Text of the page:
In Britain, a new report by the Centre for Progressive Policy think tank calls for local government to adopt just such a “place-based” skills strategy to achieve inclusive growth. Different towns and cities will have very different labour market conditions, and therefore different remedies are needed.

For example, in one set of middle-skilled roles – the skilled trades – it points out that there is a 73% shortage for such positions in the mid-western English “Black Country,” but only a 26% shortage in Cheshire and Warrington, in the north-west of England.

“Local government,” the report said, must be “able to drive responses to local priorities”. In the UK’s highly centralised system it can be difficult for them to do so – for example, it is hard to offer students incentives to study particular vocational courses for which there is a strong need. The report believes further devolution of powers from central government might be necessary to help change the game.

A helping hand

According to the OECD, the shifting skills picture is more to do with the changing nature of jobs available within particular industries, than it is to do with the decline of industries overall.

While one-third of the reduction in middle-skilled jobs’ share of the labour market is to do with the decline of manufacturing, two-thirds is thanks to a decline in middle-skilled roles across all industries.

Such seismic change across the board highlights the need to keep workers nimble – providing them with opportunities to change or improve their skill set during their career.

This can be a particular challenge for low-skilled people, who are in the most need of help to shunt them up the ladder, but who can be the hardest to reach with this training. Some policy design also inherently favours higher-skilled workers. For example, employers who are handed subsidies to invest in training can often be tempted to splash all the cash on the highest-skilled workers because the returns for the business might be largest.

The Nordic countries, said Broeke, stand out as an exception – in Norway, the gap between the share of low-skilled and high-skilled workers participating in training is the lowest in the OECD. “Education and training remains accessible pretty much throughout people’s lives, and free of charge,” Broeke said.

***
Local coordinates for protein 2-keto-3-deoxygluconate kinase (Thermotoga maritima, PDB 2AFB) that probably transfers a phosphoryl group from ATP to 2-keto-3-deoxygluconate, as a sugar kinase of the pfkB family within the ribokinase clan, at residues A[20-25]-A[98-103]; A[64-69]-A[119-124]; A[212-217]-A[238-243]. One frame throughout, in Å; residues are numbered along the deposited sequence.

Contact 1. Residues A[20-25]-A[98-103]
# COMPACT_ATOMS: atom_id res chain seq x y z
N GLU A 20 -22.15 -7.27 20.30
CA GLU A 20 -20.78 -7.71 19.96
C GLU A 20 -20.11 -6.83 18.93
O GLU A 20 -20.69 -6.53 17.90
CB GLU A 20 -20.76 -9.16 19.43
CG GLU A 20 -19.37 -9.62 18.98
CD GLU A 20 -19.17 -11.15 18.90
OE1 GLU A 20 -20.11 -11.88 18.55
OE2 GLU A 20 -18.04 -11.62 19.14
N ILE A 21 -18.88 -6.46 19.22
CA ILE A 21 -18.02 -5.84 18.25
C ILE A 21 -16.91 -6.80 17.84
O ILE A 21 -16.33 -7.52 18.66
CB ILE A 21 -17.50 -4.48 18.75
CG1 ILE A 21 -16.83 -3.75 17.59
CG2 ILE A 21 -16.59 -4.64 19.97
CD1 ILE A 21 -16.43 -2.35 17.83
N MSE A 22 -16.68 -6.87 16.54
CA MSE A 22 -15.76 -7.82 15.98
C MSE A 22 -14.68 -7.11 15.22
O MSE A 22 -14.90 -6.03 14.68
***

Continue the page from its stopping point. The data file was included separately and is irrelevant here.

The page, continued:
But, he added: “That’s, of course, a very expensive system.” Norway and similar countries have a longstanding political commitment to adult education, and put up budgets to match.

Policies that are both less expensive and targeted at helping low-skilled workers move ahead include “retention and advancement schemes,” which Broeke said are more and more prevalent in evidence in OECD countries. These are aimed at low-skilled workers who struggle with keeping a job, or are finding it hard to make progress in their career.

In the United States, for example, the employment retention and advancement project ran from 1998 to 2011, in which time 13 states were handed grants to develop policy that would give workers better job stability and encourage them to make progress.

Skills training, particularly in the lower-middle end of the labour market, is rarely sexy, and hard to make a top-rank political issue. According to the former British skills minister Nick Boles, ex-prime minister Tony Blair once said: “You can announce you’re invading a country, but bury it in a speech about skills and nobody will notice.”

But in a time of coming unrest and change, the consequences of ignoring it could be catastrophic. It’s important to remember that changing times don’t just affect the top and bottom – governments have to focus on how to keep people well-situated in the middle.

This piece originally appeared on Apolitical, the global network for public servants. You can find the original here